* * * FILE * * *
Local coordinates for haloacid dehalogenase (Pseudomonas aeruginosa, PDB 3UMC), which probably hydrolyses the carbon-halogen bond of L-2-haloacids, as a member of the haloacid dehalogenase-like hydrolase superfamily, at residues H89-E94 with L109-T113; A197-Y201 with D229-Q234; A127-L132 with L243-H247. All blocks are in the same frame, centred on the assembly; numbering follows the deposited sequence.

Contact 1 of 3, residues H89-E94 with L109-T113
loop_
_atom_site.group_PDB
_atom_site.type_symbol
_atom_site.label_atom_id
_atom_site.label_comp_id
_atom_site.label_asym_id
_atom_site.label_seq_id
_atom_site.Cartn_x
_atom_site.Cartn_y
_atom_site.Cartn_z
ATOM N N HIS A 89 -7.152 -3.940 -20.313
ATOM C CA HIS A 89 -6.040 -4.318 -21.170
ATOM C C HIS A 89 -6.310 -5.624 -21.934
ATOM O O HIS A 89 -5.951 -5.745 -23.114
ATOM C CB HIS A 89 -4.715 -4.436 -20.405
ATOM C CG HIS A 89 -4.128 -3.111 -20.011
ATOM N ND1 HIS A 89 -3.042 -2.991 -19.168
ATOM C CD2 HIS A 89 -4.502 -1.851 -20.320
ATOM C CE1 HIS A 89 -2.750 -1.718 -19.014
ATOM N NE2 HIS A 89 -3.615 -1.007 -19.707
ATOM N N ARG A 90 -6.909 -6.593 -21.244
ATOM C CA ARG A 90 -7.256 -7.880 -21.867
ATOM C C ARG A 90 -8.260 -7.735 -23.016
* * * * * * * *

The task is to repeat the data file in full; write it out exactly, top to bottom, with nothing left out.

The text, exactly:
Local coordinates for haloacid dehalogenase (Pseudomonas aeruginosa, PDB 3UMC), which probably hydrolyses the carbon-halogen bond of L-2-haloacids, as a member of the haloacid dehalogenase-like hydrolase superfamily, at residues H89-E94 with L109-T113; A197-Y201 with D229-Q234; A127-L132 with L243-H247. All blocks are in the same frame, centred on the assembly; numbering follows the deposited sequence.

Contact 1 of 3, residues H89-E94 with L109-T113
loop_
_atom_site.group_PDB
_atom_site.type_symbol
_atom_site.label_atom_id
_atom_site.label_comp_id
_atom_site.label_asym_id
_atom_site.label_seq_id
_atom_site.Cartn_x
_atom_site.Cartn_y
_atom_site.Cartn_z
ATOM N N HIS A 89 -7.152 -3.940 -20.313
ATOM C CA HIS A 89 -6.040 -4.318 -21.170
ATOM C C HIS A 89 -6.310 -5.624 -21.934
ATOM O O HIS A 89 -5.951 -5.745 -23.114
ATOM C CB HIS A 89 -4.715 -4.436 -20.405
ATOM C CG HIS A 89 -4.128 -3.111 -20.011
ATOM N ND1 HIS A 89 -3.042 -2.991 -19.168
ATOM C CD2 HIS A 89 -4.502 -1.851 -20.320
ATOM C CE1 HIS A 89 -2.750 -1.718 -19.014
ATOM N NE2 HIS A 89 -3.615 -1.007 -19.707
ATOM N N ARG A 90 -6.909 -6.593 -21.244
ATOM C CA ARG A 90 -7.256 -7.880 -21.867
ATOM C C ARG A 90 -8.260 -7.735 -23.016